The Second Division ordered preparation for an advance beyond St. Étienne, but the time for this attack was not fixed. It was out of the question to push the salient any deeper; it was necessary to wait for the divisions on the flanks to come up. In the course of the morning, however, the 5th Marines continued the advance initiated the evening before, and succeeded in occupying the ridge a mile southeast of St. Étienne, suffering severely from flank fire. This somewhat relieved the pressure upon the 23rd Infantry, but brought the Marines into an even more precarious position. In the afternoon the attack was continued, but such gains as were made could not be held.
On the eastern flank of the salient, the 3rd Brigade had been actively engaged all morning. Fragments of the 15th Bavarian Division, made a dashing attack upon it at about 6 am which at first gained some ground, but was finally repulsed. The 2nd Battalion, 9th Infantry (Lieutenant Colonel Arnold), bore the brunt of this attack.
About noon, reports as to the progress of the divisions on the right and left were encouraging, and 2.30 P.M. was fixed as the hour for the attack ordered in the morning. The 3rd Brigade attempted an advance, the 23rd Infantry leading, with the 9th in support. Starting from a narrow salient, this attack had both flanks in the air; it was soon brought to a standstill - the brigade commander ordered the troops to fall back to their original position.
The fighting by the Germans, on the 5th and 6th was primarily for the purpose of securing their retreat. The Crown Prince [had] issued orders on October 3rd for withdrawal to the "fourth line of resistance,"
The summary of the operations for October 5, prepared at headquarters of the German Third Army reads in part: "On October 5th the enemy again attacked the Py and Perthes Groups, west [south?] of the Aisne; after powerful artillery preparation. His attacks, made in great force, were broken up by the stubborn resistance of our infantry, well supported by the artillery. The enemy's losses were heavy ..."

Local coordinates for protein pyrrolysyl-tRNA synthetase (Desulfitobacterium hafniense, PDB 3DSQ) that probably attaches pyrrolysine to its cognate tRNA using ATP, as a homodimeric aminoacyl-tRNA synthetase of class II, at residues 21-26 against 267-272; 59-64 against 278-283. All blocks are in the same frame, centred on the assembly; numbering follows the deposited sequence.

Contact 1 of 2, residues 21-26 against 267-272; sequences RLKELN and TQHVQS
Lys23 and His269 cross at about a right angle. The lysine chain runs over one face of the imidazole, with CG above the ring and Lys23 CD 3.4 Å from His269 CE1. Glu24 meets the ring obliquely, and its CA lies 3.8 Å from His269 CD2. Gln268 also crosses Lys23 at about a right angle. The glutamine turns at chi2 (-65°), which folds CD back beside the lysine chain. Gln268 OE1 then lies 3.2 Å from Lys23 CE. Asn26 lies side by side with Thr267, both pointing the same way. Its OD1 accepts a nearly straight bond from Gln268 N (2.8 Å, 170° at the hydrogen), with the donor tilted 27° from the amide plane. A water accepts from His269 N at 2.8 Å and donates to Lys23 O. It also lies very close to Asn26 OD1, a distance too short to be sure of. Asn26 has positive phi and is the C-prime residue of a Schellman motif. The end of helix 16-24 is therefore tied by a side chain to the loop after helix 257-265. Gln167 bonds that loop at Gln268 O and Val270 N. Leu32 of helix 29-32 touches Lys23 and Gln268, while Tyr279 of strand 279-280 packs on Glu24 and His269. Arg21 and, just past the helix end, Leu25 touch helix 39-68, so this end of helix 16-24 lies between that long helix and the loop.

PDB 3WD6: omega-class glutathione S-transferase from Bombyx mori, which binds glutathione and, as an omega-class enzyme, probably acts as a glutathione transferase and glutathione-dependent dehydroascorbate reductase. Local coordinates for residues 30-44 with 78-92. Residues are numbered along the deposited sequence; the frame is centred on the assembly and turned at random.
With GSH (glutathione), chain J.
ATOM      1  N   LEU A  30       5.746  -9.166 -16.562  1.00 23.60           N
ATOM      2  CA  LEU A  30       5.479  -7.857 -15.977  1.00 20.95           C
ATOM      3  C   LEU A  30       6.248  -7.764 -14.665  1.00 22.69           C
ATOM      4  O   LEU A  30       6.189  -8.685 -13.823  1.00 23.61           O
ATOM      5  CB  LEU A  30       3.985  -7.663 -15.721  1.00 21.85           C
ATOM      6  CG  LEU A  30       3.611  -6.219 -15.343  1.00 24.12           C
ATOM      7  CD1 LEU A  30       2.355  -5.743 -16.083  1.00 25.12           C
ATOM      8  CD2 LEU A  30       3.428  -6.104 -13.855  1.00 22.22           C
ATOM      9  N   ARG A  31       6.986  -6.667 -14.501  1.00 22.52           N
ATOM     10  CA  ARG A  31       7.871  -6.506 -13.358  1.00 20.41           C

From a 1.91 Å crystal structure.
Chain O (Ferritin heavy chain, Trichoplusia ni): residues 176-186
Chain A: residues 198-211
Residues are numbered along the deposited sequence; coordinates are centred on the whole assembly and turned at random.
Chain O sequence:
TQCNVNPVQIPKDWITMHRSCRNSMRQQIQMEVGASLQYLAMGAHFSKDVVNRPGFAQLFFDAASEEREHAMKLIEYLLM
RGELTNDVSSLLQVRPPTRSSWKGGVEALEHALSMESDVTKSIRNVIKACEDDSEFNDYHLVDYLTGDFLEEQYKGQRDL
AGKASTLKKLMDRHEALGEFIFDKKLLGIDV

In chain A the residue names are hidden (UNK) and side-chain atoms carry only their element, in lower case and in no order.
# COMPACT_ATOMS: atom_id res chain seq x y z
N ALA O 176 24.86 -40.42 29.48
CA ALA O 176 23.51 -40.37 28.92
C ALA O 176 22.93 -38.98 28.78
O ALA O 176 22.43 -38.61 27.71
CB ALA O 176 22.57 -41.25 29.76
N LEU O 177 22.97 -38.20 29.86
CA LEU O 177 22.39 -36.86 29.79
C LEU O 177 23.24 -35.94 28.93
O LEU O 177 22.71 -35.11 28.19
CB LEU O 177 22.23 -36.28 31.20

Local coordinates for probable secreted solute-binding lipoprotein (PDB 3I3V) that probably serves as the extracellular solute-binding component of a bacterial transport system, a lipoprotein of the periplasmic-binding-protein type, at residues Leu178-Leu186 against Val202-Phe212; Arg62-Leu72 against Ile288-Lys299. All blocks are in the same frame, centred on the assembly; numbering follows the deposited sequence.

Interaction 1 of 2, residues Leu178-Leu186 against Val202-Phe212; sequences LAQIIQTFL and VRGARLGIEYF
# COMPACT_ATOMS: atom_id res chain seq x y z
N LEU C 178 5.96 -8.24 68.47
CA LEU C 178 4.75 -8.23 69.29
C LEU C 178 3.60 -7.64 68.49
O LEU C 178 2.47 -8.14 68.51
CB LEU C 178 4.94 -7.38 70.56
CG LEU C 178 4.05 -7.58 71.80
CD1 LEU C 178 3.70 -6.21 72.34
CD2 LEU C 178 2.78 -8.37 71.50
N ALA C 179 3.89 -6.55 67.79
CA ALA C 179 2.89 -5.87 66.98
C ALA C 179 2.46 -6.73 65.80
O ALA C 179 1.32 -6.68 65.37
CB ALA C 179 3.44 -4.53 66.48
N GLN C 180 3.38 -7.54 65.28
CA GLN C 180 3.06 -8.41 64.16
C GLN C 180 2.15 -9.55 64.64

During the night of October 5–6, arrangements were made to clean up the machine gun nests which were holding the Americans…The artillery fire included an hour's bombardment of the enemy's line and immediate rear areas, commencing at 5:30 A.M. on October 6, and a rolling barrage. The advance was made and the St. Étienne—Orfeuil road was reached, ultimately, but not without hard fighting; nearly all the 23rd Infantry became engaged, and parts of the 9th. Numerous messages were received from the French that they had taken St. Étienne, and wanted to turn it over to the Americans, in whose territory it lay; but these reports were highly optimistic, for while French elements had entered the town it was not yet cleared of Germans.
At this time help was called in to reinforce the decimated Second Division and for the capture of St. Etienne. The 71st Brigade of the Thirty-Sixth Division was ordered to the front and temporarily placed under the command of General Lejeune.
An Up-Close View of the First Phase of the Battle
Fifth Regiment Marine, PFC Clarence Richmond described the action on the first days of the assault in his diary:
"A gap existed on our left and our battalion was ordered to fill it. Our objective was the crest of a portion of Blanc Mont ridge. As soon as the Germans saw what we were attempting to do, they met us with heavy machine gun fire and trench mortars. I think they had every conceivable kind of trench mortar. Some of the shells sounded like they were lopsided as they hit all around us, many of them exploding in the air before hitting the ground. Machine gun fire became murderously heavy as we ascended the slope of the hill.
If it had not been for the trenches that run along the crest of the ridge, [I] do not believe we could have held our gains. Machine gun fire was extremely fierce right on top of the ridge. I had some difficulty in getting to where the 43rd was. Company P.C. was located in an excavation previously made for a large gun, though the gun had never been put in place. It was unsafe to stand upright, as quite often some machine gunner turned the muzzle of his [weapon] and raked the top of our big hole. However, as long as they did not come over the top down on us, we were reasonably safe.